In certain rural areas of Pennsylvania, tight-knit communities of descendants of 18th-century immigrants continue to practice the Amish religion. They shun most modern technologies and live their lives without electric devices, automobiles and more. They travel on unadorned, black horse-drawn buggies. If you are a member of an Amish community, you will know that close encounters between buggy riders and other vehicles are not uncommon.
Authorities and dignitaries in Amish communities continue to work together to find the means to prevent crashes between buggies and cars. Some years back, officials reported that an average of 60 such collisions occur every year, with some of these accidents resulting in serious injuries or worse. Property damage can also be significant for both parties in a car vs. buggy crash because even buggies are expensive to replace.
What are the risks?
Most of the incidents in which horse-drawn buggies and automobiles collide involve rear-end crashes. Drivers of cars are often unprepared for the slow speed at which the buggies travel. Furthermore, drivers can come upon buggies unexpectedly at certain times of the day or in bad weather when buggies are not easy to see because of their lack of reflective devices or lights.
On a rare occasion that occurred in 2013, an Amish family's horse broke loose and ran onto the road where it struck a van. The driver of the vehicle remained in a coma for some time after suffering serious injuries. However, because of the lack of protection such as seat belts and air bags that are built into automobiles, it is usually the occupants of the buggies who are worse off when collisions occur.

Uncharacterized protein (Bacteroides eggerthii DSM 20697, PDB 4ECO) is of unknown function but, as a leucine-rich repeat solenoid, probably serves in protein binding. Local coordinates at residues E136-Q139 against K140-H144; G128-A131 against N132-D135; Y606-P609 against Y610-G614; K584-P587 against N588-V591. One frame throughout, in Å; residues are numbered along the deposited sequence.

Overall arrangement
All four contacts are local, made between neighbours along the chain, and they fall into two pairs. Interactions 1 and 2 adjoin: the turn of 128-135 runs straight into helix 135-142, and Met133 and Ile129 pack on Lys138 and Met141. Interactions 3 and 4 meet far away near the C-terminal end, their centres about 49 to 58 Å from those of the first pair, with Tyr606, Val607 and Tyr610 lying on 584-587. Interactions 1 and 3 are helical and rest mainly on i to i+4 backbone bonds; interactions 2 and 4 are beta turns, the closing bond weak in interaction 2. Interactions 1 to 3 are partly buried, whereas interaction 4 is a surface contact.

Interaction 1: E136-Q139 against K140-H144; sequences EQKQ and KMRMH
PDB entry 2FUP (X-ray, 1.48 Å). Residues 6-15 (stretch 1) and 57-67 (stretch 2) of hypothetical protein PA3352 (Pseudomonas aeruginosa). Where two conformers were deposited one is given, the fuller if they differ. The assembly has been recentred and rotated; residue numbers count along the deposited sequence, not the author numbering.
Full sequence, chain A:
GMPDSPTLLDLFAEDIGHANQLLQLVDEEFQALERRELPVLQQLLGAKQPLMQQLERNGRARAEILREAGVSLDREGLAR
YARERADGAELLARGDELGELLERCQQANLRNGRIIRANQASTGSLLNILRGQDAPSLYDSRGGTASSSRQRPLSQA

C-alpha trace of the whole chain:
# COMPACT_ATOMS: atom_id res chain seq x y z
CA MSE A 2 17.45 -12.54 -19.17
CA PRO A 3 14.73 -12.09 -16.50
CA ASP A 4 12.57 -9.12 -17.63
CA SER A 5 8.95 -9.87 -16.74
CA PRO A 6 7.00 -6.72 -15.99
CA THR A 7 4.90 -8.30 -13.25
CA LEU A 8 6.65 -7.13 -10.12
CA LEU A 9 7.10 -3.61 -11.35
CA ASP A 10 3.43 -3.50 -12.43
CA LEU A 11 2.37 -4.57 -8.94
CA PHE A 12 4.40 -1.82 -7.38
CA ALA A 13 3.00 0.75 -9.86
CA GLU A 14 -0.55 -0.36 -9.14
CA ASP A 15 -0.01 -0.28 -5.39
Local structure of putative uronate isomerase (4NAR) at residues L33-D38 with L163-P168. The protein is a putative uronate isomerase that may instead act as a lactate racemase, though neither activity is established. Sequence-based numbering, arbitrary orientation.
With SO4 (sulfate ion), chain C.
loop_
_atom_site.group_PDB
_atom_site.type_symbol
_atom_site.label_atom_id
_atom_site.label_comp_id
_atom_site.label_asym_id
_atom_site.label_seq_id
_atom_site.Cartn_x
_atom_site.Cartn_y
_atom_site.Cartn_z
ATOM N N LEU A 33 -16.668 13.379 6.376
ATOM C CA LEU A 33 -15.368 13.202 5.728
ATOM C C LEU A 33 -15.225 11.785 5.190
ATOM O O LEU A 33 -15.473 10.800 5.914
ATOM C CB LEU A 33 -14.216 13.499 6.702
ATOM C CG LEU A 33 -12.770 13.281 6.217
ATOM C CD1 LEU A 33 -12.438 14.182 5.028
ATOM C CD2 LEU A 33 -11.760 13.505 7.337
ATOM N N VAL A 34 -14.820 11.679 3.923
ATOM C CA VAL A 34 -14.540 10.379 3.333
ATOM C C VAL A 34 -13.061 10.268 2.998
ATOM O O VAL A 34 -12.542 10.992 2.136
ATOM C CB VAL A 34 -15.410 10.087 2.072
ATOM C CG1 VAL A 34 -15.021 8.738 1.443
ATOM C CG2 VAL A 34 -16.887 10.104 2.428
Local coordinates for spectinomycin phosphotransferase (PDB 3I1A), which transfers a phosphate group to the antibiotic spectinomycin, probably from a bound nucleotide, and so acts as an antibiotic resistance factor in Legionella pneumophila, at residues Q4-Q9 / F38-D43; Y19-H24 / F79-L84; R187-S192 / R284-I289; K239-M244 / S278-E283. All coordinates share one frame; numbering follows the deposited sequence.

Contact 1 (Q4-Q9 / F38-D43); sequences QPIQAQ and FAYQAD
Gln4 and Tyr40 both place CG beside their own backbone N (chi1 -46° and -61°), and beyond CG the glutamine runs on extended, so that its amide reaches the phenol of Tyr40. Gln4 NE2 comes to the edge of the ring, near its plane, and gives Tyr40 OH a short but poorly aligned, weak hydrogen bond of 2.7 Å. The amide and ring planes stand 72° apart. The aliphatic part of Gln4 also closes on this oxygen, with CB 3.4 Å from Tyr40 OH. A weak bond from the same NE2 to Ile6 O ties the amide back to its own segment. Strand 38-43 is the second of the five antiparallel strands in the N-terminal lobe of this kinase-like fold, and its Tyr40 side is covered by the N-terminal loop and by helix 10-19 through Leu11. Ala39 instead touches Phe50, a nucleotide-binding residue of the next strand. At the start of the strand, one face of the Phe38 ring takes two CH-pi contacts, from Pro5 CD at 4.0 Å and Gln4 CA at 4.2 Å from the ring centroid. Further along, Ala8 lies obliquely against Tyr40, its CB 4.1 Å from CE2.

What are the suggested solutions?
Authorities tried to get buggy owners to fit reflective orange triangles to the rears of their carts, hoping to make them more visible. However, the religious doctrine of the Amish prohibits any immodesty. Authorities later approved the use of gray reflective tape instead.
Other measures that engineers and transport planners in Amish country introduced include widening road shoulders to prevent buggies landing in ditches when they make way for automobiles to pass, along with some added paths specifically dedicated to horse-drawn buggies. Authorities in Pennsylvania have also issued a manual for drivers of buggies. High schools in Amish country use this manual for driver education.
What are your rights?
If you have been a victim of a collision between an automobile and a horse-drawn buggy, you may have grounds to pursue recovery of damages, and you can file a personal injury lawsuit in a Pennsylvania civil court. However, for such a claim to be successful, you must establish negligence on the part of the defendant -- only then will the court consider documented claims for damages. These may include financial losses and other damages such as pain and suffering, loss of life enjoyment and more.